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Milwaukee Auto Show attendees shed light on Wisconsin’s lagging embrace of electric

In her heart, Mary Haag wants to join the electric vehicle revolution.

Haag, of Menomonee Falls, is ready for a new car. It’s time, she said, “to spoil myself and get something fun.”

She’s thought long and hard about an EV, but a lack of public charging infrastructure in Wisconsin and concerns about range for longer trips make her leery. A plug-in hybrid probably makes more sense, she thinks.

“My heart wants to, but I’m just not there yet,” she said of an all electric vehicle. “My eco sense wants to do it, but Wisconsin is not a very EV-friendly state.”

Cox Automotive Economic and Industry Insights has dubbed 2024 “the Year of More” when it comes to EVs as automakers increase inventory and push out new models, more vehicles qualify for federal tax incentives and EV charging infrastructure improves. Cox forecasts EV share of the U.S. market in 2024 will reach 10%, up from 7.6% last year and 5.9% in 2022.

EV adoption has been slower in Wisconsin, which ranked lowest among the Great Lakes states with 15,700 EV registrations, or about 2.8% of all passenger vehicle registrations at the end of 2022, the most recent year for which state-level data is available.

Currently there are only four public high-speed charging stations in the sate that are compatible with all EVs, and buildout of a privately-owned network along Wisconsin’s interstates and other major highways is stalled until state law changes to allow gas stations and other private businesses to directly sell electricity to drivers. The state Assembly last week passed legislation to address that problem and free up nearly $80 million in federal dollars to fund it. A Senate vote is expected in March.

More: Wisconsin Assembly backs buildout of statewide electric vehicle charging network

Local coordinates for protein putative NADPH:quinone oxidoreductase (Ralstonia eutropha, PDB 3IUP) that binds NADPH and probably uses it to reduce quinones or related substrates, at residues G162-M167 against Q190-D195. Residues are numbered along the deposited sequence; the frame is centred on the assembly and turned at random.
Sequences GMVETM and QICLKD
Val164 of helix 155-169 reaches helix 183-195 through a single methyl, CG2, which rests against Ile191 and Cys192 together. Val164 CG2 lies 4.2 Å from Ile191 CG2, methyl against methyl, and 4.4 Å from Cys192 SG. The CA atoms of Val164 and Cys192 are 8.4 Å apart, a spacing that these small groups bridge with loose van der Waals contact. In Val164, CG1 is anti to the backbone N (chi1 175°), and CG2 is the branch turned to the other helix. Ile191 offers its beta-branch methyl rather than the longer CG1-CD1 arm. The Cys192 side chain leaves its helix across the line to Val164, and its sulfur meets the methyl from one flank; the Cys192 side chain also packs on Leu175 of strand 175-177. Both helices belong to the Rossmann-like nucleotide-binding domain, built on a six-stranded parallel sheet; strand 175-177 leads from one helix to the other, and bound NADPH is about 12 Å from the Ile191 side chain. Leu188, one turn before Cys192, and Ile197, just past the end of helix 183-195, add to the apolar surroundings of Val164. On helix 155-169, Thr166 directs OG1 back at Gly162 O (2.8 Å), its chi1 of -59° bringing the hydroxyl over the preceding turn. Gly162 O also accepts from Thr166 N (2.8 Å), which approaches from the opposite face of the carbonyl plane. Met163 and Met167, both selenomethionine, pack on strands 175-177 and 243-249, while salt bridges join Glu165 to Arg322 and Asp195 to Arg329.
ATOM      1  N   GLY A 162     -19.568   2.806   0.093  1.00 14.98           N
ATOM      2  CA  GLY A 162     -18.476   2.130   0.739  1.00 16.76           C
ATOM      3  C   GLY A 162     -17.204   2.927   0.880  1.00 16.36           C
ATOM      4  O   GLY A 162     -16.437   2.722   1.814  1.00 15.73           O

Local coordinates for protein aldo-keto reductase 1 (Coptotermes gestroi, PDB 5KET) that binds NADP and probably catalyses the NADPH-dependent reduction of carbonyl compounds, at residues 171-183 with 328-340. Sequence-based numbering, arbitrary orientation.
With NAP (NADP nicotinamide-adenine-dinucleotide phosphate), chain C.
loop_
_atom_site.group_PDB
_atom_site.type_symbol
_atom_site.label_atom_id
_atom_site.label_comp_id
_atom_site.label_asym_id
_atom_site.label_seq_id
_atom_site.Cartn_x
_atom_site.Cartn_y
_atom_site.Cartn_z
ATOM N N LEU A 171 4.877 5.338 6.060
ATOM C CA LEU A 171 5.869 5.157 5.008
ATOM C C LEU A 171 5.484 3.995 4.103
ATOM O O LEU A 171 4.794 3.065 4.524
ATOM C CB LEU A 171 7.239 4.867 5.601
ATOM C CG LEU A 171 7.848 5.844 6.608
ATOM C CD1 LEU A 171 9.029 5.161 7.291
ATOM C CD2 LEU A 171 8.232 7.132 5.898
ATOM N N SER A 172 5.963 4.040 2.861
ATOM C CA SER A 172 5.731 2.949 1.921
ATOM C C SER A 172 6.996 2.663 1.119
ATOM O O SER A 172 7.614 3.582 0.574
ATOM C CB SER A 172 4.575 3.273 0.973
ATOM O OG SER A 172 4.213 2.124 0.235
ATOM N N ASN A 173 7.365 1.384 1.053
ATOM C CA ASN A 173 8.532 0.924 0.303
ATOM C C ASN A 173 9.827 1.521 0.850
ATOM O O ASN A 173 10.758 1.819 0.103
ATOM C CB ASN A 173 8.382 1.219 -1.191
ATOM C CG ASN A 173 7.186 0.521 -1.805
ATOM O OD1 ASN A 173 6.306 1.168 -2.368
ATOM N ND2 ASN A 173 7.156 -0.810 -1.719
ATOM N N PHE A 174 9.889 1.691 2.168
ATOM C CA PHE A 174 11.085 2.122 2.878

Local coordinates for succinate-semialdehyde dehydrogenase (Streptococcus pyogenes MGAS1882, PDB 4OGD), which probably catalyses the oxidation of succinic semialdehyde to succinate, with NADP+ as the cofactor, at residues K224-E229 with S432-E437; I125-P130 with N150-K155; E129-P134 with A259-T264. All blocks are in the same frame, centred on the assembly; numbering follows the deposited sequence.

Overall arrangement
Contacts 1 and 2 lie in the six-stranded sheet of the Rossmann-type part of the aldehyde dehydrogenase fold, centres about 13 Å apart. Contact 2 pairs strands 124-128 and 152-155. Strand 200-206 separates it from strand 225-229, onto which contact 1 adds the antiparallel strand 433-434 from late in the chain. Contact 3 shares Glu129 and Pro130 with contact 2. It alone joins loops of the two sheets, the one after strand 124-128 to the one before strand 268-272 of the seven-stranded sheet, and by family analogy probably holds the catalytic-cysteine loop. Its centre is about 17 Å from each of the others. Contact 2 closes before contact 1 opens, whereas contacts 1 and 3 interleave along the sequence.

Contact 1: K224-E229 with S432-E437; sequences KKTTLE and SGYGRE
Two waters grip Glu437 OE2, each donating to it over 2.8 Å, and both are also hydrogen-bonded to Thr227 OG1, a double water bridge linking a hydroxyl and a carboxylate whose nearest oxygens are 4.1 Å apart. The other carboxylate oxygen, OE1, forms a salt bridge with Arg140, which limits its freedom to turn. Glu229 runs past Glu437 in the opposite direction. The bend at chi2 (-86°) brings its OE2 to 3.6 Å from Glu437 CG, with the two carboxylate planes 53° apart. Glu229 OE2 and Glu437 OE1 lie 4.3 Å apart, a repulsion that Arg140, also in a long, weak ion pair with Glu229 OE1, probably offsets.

That issue is only part of the reason for Wisconsin drivers’ reluctance to embrace electric vehicles. Also on the minds of shoppers and tire-kickers at this year’s auto show are concerns about how far cars, trucks and SUVs can go before recharging and the impact of cold weather on range and charge times.

All of those things were part of the conversation as Steve and Kelly Payne of South Milwaukee looked at a Mazda CX90 plug-in hybrid SUV and discussed the pros and cons of all electric, plug-in hybrid and tradition internal-combustion vehicles.

Chief among Kelly Payne’s reservations is charge time. The couple have two young children and she just doesn’t see a way that a stop of 20 minutes or more will work with antsy kids in the car, but her husband seemed to be gaining traction on the idea of a hybrid’s better gas mileage and convenience.

“That’s what I want,” Steve Payne said. “I think that gas is done. It’s out dated and this is the future, but she doesn’t trust it yet.”

Eric Brandt, a Green Bay-based vehicle reviews editor for Autotrader, said all of those concerns, particularly cold weather performance and charging infrastructure, make it likely that EV sales will grow slowly in Wisconsin in coming years even as they surge in other, warmer states.

Charging infrastructure, he said, is fixable over time, but reductions of as much as 40% of a car’s range in 20 degree temperatures will be a persistent problem, he said.

“It’s going to be hard to engineer away the problems that come with the cold weather,” he said.

For that reason, he expects Wiscosinites looking for a greener driving alternative will continue favor hybrid vehicles, of which there are more than 100,000 on Wisconsin roads. Meanwhile, the majority share of the fully-electric vehicle market is likely to be two-car families who buy an EV for commuting and other in-town driving, he said.

“Especially around here, there aren’t a lot of people who have an EV as their only car,” Brandt said. “You know, it’s something that they have in the garage next to a regular gas powered car for those longer trips, but I think we’ll keep seeing a slow kind of steady growth.”

Maura Johnson of Wauwatosa was looking at a Kia EV6 at the auto show with her husband, Ethan. She said she’s done a lot of research on EVs and is pretty sure she isn’t ready to to make the leap. Cost is an issue, she said, with a child still in college, and they’re content to wait for batteries to improve and for costs to come down.

Until then, the couple’s Subaru Crosstrek plug-in hybrid cuts fuel costs and serves as “a toe in the water.”

“There’s still a lot of hurdles to be cleared,” she said. “I think we’re at the beginning of the world of EV cars.”

This article was originally published by a www.jsonline.com . Read the Original article here. .

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